The Temperance Movement - Sub 89, Reading
I’ll get to the music, and how brilliant The Temperance Movement are live in a minute. First, some housekeeping: cameras at gigs. Really, how many terrible, blurry pictures do you need? 20 or 30 not enough? No? Well, carry on and snap some more! I know it’s an old chestnut but seriously, have some consideration! And talking! What’s the point of shouting at each other all the way through a gig? Save yourself some money (and your voice) and go and sit in the pub next door!
Anyhow, moan over. Having really liked the album I was looking forward to seeing these guys in the flesh and their live show already has quite the reputation. The support was a strange mix of the acoustic and folky Samuel Taylor and the heavyweight rock duo Graveltones whose bass drum nearly juddered my insides out. They had a real hard rock blues vibe about them, and there was no way you’d be chattering over them - they made a lot of noise for a duo.
The first thing you notice about The Temperance Movement is how, well, rock ‘n’ roll they look. It’s all long hair and beards, with frontman Phil Campbell wearing a fetching faux fur waistcoat. The second thing you notice is the number of people in the crowd singing along to opening track ‘Only Friend’ - which is mighty impressive for a band playing their first gig in Reading. And it’s a brave thing to throw away your first two singles (‘Midnight Black’ follows) right at the start. Luckily they’ve got a whole album of great blues rock tunes to choose from, including the singalong ‘Know For Sure’. There’s some psychedelic wigging out on ‘Smouldering’ and plenty of banter with the crowd (it’s a hometown gig for bassist Nick Fyfe). The fully unplugged ‘Chinese Lanterns’ is a mid-set highlight, although it threatens to fall apart when drunks at the bar won’t stay quiet, but they pull it off.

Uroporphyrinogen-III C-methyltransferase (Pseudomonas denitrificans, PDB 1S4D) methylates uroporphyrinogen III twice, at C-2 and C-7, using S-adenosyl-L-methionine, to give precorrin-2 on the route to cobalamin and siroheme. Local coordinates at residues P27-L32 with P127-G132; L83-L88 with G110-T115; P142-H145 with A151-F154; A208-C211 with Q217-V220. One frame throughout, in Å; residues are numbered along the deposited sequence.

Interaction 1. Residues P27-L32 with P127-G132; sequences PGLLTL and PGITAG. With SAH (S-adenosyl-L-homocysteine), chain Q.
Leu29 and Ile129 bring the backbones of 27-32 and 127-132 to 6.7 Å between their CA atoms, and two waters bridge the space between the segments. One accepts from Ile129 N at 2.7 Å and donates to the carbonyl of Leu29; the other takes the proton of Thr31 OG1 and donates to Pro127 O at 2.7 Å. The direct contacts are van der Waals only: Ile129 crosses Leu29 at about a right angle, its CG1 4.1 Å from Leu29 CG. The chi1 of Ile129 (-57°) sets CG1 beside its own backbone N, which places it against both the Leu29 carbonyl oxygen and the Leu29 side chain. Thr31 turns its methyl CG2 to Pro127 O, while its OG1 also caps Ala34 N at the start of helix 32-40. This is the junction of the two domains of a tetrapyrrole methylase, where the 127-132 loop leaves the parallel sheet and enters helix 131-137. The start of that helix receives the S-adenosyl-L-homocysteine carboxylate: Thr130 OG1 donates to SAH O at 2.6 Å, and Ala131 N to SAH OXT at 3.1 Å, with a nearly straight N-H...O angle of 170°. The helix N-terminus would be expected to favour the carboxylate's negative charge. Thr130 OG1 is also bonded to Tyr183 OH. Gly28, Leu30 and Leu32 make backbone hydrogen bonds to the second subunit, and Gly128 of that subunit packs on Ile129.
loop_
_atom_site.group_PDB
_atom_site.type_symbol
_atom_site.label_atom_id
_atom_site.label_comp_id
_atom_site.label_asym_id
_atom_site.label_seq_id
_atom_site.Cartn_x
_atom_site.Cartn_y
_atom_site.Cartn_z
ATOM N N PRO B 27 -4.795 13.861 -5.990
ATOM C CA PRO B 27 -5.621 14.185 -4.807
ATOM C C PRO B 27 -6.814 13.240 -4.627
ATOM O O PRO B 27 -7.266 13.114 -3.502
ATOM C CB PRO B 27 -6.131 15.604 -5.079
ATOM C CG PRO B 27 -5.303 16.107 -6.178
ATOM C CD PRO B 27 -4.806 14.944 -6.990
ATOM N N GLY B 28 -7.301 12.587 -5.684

By saving their best two songs for the end of the main set they go out on a high, with the awesome slow burner ‘Pride’ and its big guitar solo leading into the raucous closer ‘Ain’t No Tellin’. The encore inevitably struggles to match that high, although TTM give it a good go. You’re left feeling that you won’t be seeing these guys in a room quite this size for too much longer. A cracking hour confirmed there’s a proper rock revival coming and The Temperance Movement are leading the way.